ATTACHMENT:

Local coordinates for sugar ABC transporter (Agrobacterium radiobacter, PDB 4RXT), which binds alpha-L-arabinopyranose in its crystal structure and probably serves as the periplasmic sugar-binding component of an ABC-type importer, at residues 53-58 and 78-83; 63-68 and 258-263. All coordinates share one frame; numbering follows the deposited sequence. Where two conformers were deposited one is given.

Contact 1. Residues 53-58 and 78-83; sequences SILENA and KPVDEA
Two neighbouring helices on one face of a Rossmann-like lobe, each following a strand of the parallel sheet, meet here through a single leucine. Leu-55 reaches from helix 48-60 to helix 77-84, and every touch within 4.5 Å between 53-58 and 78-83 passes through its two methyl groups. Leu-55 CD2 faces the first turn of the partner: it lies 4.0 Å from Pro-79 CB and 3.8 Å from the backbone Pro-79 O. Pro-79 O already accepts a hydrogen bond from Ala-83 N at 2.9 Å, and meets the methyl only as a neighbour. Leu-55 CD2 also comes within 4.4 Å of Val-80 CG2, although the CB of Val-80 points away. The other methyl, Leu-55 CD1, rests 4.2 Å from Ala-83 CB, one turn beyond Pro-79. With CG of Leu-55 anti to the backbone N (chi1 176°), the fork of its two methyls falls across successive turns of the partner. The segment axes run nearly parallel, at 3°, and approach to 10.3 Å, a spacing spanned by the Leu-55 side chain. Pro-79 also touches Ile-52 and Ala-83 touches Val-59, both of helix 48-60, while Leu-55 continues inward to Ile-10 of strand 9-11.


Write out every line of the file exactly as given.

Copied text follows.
Local coordinates for sugar ABC transporter (Agrobacterium radiobacter, PDB 4RXT), which binds alpha-L-arabinopyranose in its crystal structure and probably serves as the periplasmic sugar-binding component of an ABC-type importer, at residues 53-58 and 78-83; 63-68 and 258-263. All coordinates share one frame; numbering follows the deposited sequence. Where two conformers were deposited one is given.

Contact 1. Residues 53-58 and 78-83; sequences SILENA and KPVDEA
Two neighbouring helices on one face of a Rossmann-like lobe, each following a strand of the parallel sheet, meet here through a single leucine. Leu-55 reaches from helix 48-60 to helix 77-84, and every touch within 4.5 Å between 53-58 and 78-83 passes through its two methyl groups. Leu-55 CD2 faces the first turn of the partner: it lies 4.0 Å from Pro-79 CB and 3.8 Å from the backbone Pro-79 O. Pro-79 O already accepts a hydrogen bond from Ala-83 N at 2.9 Å, and meets the methyl only as a neighbour. Leu-55 CD2 also comes within 4.4 Å of Val-80 CG2, although the CB of Val-80 points away. The other methyl, Leu-55 CD1, rests 4.2 Å from Ala-83 CB, one turn beyond Pro-79. With CG of Leu-55 anti to the backbone N (chi1 176°), the fork of its two methyls falls across successive turns of the partner. The segment axes run nearly parallel, at 3°, and approach to 10.3 Å, a spacing spanned by the Leu-55 side chain. Pro-79 also touches Ile-52 and Ala-83 touches Val-59, both of helix 48-60, while Leu-55 continues inward to Ile-10 of strand 9-11.